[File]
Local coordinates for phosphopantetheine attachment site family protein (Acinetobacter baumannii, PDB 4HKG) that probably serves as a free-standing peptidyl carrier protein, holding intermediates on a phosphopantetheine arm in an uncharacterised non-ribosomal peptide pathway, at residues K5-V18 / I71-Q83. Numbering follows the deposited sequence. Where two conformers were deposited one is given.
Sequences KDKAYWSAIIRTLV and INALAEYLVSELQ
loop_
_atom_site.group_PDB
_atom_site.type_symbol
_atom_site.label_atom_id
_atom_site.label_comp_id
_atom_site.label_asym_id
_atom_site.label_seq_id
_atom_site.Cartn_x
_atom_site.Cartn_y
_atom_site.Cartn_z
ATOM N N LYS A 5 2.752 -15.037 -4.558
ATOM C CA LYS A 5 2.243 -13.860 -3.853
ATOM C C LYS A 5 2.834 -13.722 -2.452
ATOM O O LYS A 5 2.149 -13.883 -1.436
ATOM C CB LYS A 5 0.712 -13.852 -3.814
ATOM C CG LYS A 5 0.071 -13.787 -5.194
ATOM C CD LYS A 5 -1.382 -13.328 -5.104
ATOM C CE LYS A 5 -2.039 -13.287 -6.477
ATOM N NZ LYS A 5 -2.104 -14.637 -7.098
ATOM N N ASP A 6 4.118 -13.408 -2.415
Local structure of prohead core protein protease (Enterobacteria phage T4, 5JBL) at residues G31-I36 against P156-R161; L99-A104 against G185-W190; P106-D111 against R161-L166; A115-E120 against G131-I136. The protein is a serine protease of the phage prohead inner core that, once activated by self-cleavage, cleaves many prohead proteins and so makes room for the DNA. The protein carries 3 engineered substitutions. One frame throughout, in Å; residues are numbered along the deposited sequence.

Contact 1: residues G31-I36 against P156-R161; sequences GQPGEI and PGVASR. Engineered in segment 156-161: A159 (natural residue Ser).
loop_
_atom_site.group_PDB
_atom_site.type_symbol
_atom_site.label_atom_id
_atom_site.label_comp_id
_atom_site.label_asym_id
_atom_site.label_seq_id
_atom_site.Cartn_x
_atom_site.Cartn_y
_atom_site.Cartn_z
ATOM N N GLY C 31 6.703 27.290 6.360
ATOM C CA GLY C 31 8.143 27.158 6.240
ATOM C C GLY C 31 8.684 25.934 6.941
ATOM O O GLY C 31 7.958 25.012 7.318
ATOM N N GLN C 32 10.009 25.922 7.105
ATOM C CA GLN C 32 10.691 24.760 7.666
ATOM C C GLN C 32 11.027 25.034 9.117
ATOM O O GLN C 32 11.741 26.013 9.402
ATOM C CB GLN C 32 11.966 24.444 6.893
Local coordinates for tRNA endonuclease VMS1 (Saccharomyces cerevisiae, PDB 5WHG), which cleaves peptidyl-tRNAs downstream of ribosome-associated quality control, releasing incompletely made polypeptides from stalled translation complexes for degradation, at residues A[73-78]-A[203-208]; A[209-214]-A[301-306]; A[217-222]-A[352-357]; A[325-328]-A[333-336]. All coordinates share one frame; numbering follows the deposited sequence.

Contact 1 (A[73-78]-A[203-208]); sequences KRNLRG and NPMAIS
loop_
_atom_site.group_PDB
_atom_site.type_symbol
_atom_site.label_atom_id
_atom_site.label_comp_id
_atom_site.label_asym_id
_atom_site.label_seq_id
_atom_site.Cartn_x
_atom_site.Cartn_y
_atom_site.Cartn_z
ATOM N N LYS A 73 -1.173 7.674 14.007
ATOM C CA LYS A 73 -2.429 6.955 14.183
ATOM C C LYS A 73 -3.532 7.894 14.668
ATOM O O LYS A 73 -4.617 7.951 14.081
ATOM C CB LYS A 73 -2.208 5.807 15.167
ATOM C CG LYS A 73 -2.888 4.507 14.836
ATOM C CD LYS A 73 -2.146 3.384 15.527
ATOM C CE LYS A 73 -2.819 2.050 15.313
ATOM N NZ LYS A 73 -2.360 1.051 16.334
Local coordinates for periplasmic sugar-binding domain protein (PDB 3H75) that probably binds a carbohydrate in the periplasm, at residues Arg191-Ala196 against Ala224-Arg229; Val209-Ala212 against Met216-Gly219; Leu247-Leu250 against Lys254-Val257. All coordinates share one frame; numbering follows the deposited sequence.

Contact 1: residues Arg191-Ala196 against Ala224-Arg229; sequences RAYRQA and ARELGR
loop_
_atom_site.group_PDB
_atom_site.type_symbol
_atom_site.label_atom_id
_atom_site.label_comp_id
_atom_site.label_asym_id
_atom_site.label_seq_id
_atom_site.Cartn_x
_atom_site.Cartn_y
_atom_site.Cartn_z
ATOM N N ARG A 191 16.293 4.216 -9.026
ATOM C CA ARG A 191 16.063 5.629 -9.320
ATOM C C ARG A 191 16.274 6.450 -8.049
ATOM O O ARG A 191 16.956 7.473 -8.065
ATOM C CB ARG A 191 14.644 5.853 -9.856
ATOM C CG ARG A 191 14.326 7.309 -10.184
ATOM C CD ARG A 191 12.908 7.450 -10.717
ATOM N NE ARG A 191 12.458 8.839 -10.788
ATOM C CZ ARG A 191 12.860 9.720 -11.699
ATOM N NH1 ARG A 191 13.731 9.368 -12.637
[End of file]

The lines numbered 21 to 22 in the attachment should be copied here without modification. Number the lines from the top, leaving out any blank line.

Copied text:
ATOM N NZ LYS A 5 -2.104 -14.637 -7.098
ATOM N N ASP A 6 4.118 -13.408 -2.415